St. Teresa’s Gardens Redevelopment (Part 1 of 2)

St. Teresa’s Gardens is another key City Architects social housing project to recently start on site.

The 54 homes under construction are the first phase of a significant and complex area regeneration plan for the Dublin City Council-owned St Teresa’s Gardens site and adjacent privately owned lands known as the Bailey Gibson and Player Wills sites.

This post will focus on the early site history and the 1940s public housing development attributed to Simms. Part 2 will describe the recent regeneration history, the development framework plan and the phase 1 project.

Aerial Photograph.
10 of the 12 flat blocks are now demolished

Early Site History[1]

Like all sites in dynamic, evolving cities like Dublin, the Teresa’s Gardens site has an interesting, multi-layered history.

In medieval times the area lay within the territories of the Abbey of St. Thomas the Martyr, and the lands of the Priory of St. John at Kilmainham. With the Dissolution of the Monasteries in the 1530s, the lands were granted to William Brabazon and stayed in that family for the next few centuries.

The growth of the cloth manufacturing industry in the area in the 17th Century, coupled with the traditional industries of milling and tanning, increased industrial activity and population in the area around Dolphin’s Barn and Donore and today’s street network grew throughout the 18th Century.

Grain mills, maltsters, paper mills, metal working industries and a chemical works could all be found in the immediate vicinity, while brickmaking was carried out to the south of the canal. One unusual industry, a fireworks factory and powder magazine, was located on the site of the St. Teresa’s Gardens complex.

North portion of site (outlined) on An Exact Survey of the City and Suburbs of Dublin by John Rocque, 1756, showing rows of tenterhooks south of Weaver Square and mill buildings along the Tenter Water.

By the end of the eighteenth century, the district suffered from overcrowded conditions and poor facilities, although much of the area remained rural in nature, with farming continuing into the 20th Century.

A large house and grounds, known as Brook Lawn, occupied the area of the St. Teresa’s Gardens complex in the later nineteenth and earlier twentieth Centuries.

Ordnance Survey map of Dublin 1911 showing surrounding 19th Century street grain and Brooklawn House.
Also note ‘Fireworks Mfty’ and powder magazine.

Simms’ St Teresa’s Gardens[2]

Following purchase of the site by Dublin Corporation, the St Teresa’s Gardens complex was designed ca. 1940 by Dublin Corporation Architects under the aegis of H.G. Simms, Chief Housing Architect.

Foundations were poured in 1942, however work ceased due to materials shortages caused by the war. The scheme of twelve four-storey blocks was completed in 1951, comprising 328 flats with ground floor shops and communal facilities fronting Donore Avenue. 10 terraced houses were built subsequently.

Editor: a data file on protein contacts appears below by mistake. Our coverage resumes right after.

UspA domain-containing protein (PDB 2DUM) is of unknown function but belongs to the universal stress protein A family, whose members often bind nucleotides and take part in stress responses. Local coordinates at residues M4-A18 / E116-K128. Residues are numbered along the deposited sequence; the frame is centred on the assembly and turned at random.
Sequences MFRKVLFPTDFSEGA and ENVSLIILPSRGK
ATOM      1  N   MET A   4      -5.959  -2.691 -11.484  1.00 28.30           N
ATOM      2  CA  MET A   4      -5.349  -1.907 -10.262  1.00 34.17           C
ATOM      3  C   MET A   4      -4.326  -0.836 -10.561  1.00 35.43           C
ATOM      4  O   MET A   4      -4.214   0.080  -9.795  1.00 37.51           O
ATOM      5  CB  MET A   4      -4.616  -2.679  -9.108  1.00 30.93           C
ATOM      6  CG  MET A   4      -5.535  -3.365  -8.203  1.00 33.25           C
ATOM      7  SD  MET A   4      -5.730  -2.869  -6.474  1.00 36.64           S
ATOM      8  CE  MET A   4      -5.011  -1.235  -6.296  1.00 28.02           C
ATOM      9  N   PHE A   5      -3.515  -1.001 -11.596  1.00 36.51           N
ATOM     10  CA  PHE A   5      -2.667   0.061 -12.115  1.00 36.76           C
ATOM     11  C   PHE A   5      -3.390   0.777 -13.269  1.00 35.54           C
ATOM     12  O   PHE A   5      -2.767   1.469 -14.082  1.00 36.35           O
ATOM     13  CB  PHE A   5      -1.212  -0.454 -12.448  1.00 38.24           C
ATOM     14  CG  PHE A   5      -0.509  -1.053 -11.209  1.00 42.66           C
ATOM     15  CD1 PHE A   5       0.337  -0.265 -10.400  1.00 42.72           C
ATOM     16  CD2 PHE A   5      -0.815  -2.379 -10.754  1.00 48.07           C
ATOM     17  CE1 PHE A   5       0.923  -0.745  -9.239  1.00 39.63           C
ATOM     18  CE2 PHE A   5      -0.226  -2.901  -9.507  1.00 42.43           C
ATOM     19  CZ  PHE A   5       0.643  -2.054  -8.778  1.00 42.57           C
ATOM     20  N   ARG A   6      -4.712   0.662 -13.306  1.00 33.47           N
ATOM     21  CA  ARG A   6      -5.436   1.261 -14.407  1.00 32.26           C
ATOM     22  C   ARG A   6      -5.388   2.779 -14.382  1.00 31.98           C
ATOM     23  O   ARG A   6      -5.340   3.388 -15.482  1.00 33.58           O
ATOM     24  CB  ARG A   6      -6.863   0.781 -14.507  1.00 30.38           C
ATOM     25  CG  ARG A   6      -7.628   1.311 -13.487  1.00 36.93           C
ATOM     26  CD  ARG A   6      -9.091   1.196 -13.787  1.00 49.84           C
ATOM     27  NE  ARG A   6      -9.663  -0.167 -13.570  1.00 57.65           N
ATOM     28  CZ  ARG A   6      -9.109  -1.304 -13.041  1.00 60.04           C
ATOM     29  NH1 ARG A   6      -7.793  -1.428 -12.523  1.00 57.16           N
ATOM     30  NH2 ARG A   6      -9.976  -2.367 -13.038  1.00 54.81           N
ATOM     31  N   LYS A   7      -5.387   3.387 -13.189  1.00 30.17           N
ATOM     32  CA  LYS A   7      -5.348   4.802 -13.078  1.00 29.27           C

View of remaining two occupied flat blocks (to be demolished)

The design was influenced by early 20thC Dutch and British style municipal housing; horizontal compositional emphasis, curvilinear elements, tower forms, and ‘gallery access’ walkways.  The blocks are arranged in a non-perimeter fashion and the strong axial planning and symmetry employed contrasts with Simms’ earlier and more successful schemes.

The scheme as built incorporated a number of alterations to Simms’ initial design. The two crescent entrance blocks became rectilinear in form and the familiar brick clad stair cores providing vertical access to the blocks were pared back to a lower cost design with a render finish.

The completed St. Teresa’s Gardens was considered ‘a fine place to live’ and would have been the first time many of the new tenants had enjoyed conveniences like running water, electric lighting and sanitation. The complex was highly regarded for its location close to town and employment and many of the original residents remember a friendly atmosphere and a strong sense of community.

Details showing:
1) Stacked soldier courses within projecting concrete reveal and fairfaced cantilevered balcony, brick guarding, fairfaced coping.
2) Fairfaced plinth, band beams and overhanging roof; dragfaced clay brick, ground floor rustication, flemish bond, flush jointed; stooled concrete window sills; Projecting reveal to single window.
3) Gallery access walkway seen from common stairwell showing form marks to underside of stair, deep impasto roughcast and a mild steel balustrade

However, from the late 1970s onward, St. Teresa’s Gardens began to suffer from the effects of poverty and criminal activity. The absence of landscaping to communal external spaces, a lack of interaction with the street at ground level, the absence of supervision or access control to stairwells, balconies and entrances and the vulnerability of ground floor apartments allowed antisocial activity to thrive. The lack of differentiation of public and private spheres, social disconnection and isolation all contributed to the failure of the scheme.

When the decision was ultimately made, after due deliberation, to demolish the socially unsuccessful scheme, a ‘Preservation by Record’ study was carried out by a firm of conservation architects to provide a record of the scheme in accordance with the ICOMOS Principles for the Recording of Monuments.


[1] This Early Site History is extracted from Duffy, S., Giacometti, A. (2013) Archaeological Desk-Top Study of St Teresa’s Gardens for Dublin City Council.

[2] Simms’ St Teresa’s Gardens extracted from Kelly and Cogan (2013), Conservation Record Study of St Teresa’s Gardens.